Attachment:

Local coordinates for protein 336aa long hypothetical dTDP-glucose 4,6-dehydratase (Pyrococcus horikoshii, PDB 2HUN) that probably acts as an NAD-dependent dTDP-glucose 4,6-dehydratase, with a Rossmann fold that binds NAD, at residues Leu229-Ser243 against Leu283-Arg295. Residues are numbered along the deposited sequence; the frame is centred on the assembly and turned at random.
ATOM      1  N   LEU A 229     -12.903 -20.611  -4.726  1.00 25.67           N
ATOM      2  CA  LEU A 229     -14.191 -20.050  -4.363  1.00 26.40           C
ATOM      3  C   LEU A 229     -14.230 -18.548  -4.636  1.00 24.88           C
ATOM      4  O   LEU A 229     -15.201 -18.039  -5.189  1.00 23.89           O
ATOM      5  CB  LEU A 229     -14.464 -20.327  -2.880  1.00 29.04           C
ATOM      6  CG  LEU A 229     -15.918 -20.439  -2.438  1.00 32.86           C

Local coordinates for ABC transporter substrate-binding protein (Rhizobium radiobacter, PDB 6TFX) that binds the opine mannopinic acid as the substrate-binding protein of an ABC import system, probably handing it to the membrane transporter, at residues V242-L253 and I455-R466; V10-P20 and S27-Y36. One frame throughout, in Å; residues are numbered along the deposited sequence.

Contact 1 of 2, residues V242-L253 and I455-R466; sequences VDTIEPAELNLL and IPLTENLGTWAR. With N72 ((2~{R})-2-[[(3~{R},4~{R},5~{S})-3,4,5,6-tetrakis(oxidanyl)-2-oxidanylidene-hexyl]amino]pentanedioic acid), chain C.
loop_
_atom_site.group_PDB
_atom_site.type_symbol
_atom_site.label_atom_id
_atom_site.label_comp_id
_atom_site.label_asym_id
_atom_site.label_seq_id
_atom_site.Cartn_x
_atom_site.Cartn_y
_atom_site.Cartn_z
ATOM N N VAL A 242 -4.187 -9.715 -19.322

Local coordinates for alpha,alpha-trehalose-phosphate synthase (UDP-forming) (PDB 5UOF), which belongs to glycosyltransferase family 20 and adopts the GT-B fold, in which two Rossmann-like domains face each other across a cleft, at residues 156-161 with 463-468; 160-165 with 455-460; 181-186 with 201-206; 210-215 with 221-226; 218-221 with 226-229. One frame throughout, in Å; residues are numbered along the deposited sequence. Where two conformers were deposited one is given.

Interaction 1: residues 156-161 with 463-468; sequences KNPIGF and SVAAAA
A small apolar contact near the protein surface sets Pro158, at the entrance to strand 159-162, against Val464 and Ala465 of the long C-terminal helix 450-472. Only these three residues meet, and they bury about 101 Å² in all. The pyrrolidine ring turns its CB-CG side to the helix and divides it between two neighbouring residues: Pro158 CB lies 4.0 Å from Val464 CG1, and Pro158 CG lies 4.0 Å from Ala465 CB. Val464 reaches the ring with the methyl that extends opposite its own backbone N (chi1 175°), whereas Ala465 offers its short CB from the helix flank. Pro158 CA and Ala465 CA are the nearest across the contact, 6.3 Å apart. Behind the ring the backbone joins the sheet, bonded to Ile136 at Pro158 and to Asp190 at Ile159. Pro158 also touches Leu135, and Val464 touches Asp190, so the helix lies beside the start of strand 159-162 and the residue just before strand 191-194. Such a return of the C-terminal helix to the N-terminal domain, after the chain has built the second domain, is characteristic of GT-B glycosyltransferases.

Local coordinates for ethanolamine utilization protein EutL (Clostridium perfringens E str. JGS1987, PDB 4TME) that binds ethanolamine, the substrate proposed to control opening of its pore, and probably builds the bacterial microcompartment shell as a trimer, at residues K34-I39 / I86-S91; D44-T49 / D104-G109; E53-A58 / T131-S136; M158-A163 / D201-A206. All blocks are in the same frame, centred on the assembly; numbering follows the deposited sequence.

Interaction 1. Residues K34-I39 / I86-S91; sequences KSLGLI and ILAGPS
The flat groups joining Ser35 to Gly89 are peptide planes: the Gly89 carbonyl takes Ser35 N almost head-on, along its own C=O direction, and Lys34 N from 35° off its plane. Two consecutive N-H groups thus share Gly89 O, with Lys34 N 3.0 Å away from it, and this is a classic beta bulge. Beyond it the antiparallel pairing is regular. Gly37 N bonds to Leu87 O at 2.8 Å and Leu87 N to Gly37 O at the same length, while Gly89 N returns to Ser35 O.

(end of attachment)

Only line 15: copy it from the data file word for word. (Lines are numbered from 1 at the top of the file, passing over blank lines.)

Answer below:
_atom_site.label_asym_id